Nationally, more taxpayers are expected to scramble to their computers to electronically file their returns and save a few bucks by skipping an accountant or tax preparer. And if they do use someone else, the trend is for the tax professional to speed up the process by electronically filing the return.
The Internal Revenue Service estimates it will receive 95 million returns via e-file, up from last year’s record amount. Overall, the IRS forecasts it will get about 140 million individual tax returns, both electronic and paper.
As of March 12, 88 percent of the tax returns filed in Mississippi were done electronically.
Of the e-file returns in the state, the IRS said 72 percent were done by tax professionals, down 4.2 percent from last year.
Self-prepared e-file returns made up 28 percent of the total, up 11.1 percent from last year.
In Northeast Mississippi, an unscientific survey done by the Daily Journal found many taxpayers who prefer to hire an accountant to do their taxes.
“I’ve been using the same person for several, several years and I’m confident in him,” said Shana Holmes of Saltillo, who filed her taxes a month ago.
Leanne Earls of Tupelo also used an accountant to file her taxes this year, something she’s done in the past and plans to do in the future.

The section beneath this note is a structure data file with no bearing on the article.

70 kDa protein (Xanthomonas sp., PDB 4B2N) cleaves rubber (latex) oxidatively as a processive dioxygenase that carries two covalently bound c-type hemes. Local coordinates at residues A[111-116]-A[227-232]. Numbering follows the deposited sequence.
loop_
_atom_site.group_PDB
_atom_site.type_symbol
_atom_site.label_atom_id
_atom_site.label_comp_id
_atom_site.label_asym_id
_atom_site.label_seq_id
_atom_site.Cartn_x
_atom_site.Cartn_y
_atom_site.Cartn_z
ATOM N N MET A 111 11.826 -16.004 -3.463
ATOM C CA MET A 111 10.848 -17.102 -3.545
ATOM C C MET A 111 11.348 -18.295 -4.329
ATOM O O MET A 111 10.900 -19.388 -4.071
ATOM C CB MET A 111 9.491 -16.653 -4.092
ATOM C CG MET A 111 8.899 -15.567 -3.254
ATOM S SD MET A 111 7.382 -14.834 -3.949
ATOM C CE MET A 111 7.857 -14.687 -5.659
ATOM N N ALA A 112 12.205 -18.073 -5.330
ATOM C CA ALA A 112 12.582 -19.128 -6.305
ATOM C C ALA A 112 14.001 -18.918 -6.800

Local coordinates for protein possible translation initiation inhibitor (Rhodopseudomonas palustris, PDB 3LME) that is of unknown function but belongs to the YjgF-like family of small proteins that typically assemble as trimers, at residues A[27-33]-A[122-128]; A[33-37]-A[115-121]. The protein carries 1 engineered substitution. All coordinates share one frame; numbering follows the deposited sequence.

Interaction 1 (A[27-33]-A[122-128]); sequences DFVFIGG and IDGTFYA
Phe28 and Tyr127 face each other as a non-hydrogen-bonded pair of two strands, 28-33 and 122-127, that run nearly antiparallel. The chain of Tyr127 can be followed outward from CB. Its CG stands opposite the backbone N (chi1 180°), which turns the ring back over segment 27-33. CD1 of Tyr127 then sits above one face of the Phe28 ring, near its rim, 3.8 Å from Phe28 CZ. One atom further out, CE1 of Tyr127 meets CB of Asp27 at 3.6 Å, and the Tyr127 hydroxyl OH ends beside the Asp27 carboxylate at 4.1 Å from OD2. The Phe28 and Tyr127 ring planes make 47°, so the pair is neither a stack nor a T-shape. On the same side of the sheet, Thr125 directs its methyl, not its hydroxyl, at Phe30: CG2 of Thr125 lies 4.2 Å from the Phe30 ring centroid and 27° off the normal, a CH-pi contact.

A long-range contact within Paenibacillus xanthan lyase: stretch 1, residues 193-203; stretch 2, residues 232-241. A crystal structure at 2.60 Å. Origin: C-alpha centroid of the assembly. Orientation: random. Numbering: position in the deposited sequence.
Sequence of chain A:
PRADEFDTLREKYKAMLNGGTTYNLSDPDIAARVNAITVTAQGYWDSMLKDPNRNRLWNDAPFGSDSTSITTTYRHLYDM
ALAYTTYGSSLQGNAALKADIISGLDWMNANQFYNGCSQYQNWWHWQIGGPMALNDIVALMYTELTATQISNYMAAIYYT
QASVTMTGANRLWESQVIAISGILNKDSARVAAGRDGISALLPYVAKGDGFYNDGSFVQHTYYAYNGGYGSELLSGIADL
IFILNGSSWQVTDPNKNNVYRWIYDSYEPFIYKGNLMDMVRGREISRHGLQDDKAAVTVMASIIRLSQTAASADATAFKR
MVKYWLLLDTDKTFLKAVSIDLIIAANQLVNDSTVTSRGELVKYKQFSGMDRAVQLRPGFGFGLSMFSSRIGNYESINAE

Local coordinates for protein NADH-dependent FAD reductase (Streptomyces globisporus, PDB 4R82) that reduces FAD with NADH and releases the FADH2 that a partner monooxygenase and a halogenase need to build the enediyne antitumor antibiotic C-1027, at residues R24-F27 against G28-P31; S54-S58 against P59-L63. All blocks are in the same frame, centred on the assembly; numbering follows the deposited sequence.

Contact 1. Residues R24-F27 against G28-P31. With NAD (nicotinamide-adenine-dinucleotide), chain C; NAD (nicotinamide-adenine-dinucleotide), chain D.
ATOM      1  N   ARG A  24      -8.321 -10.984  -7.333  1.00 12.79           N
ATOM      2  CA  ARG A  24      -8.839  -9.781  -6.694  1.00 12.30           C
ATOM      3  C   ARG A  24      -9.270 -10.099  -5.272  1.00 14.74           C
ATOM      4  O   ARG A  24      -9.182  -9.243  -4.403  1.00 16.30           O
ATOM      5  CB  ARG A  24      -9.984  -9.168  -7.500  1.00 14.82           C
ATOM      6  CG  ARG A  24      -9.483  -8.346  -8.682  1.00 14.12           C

“It’s easier to hire someone else to do it than go through the hassle,” Earls said. “And I’m not a big computer guru.”
But William Lacey of Blue Springs is firmly on the other side of the discussion. He’s been doing his own taxes with the help of tax preparation software and is quick to recommend self-prepared returns.
“It’s not as bad as it sounds,” Lacey said. “I don’t see the point in paying somebody $250 to do something I could do myself.”
The trick, he said, is forcing himself to file his tax return.
“That’s the hardest part,” he said. “I’m a putter-offer. It’ll be midnight on the 14th before I do it because I’ve got to write a check.”
Jay Rider of Guntown also has to file his taxes in the next week. He’s self-employed, so he uses an accountant to help him sort out his personal and business information for tax purposes.
He likes putting the responsibility in someone else’s hands.
But if his taxes weren’t complicated with his business, he said he would use tax preparation software and do his taxes himself.
“If I was doing a 1040EZ, I probably would,” he said. “But because there’s a lot more paperwork, it’s easier to get somebody else to do it. That way, if the IRS calls me, I can just point at them.”
Contact Carlie Kollath at (662) 678-1598 or email@example.com.
Tips for last-minute filers
• If you file on paper, avoid delays in processing by:
– Double-checking all figures.
– Ensuring Social Security numbers are correct.
– Signing forms where required.
– Attaching required schedules and forms.
– Mailing returns or request extensions by the April 15 filing deadline.
• If you have a balance due and don’t file a tax return by April 15, you face interest on the unpaid taxes as well as a failure-to-file penalty. If you can’t file by the deadline, request an extension.
• Even if you get an extension, pay all or some of the balance due by April 15 or you will incur interest and a penalty.
• If you can’t pay the full amount, pay as much as possible to minimize interest and penalties.
• Free electronic filing is available to everyone via the IRS Web site, IRS.gov.
• Your refund can be automatically deposited into a bank or financial account. Direct deposit is faster than a paper check and is more secure.
• For more information, go to IRS.gov.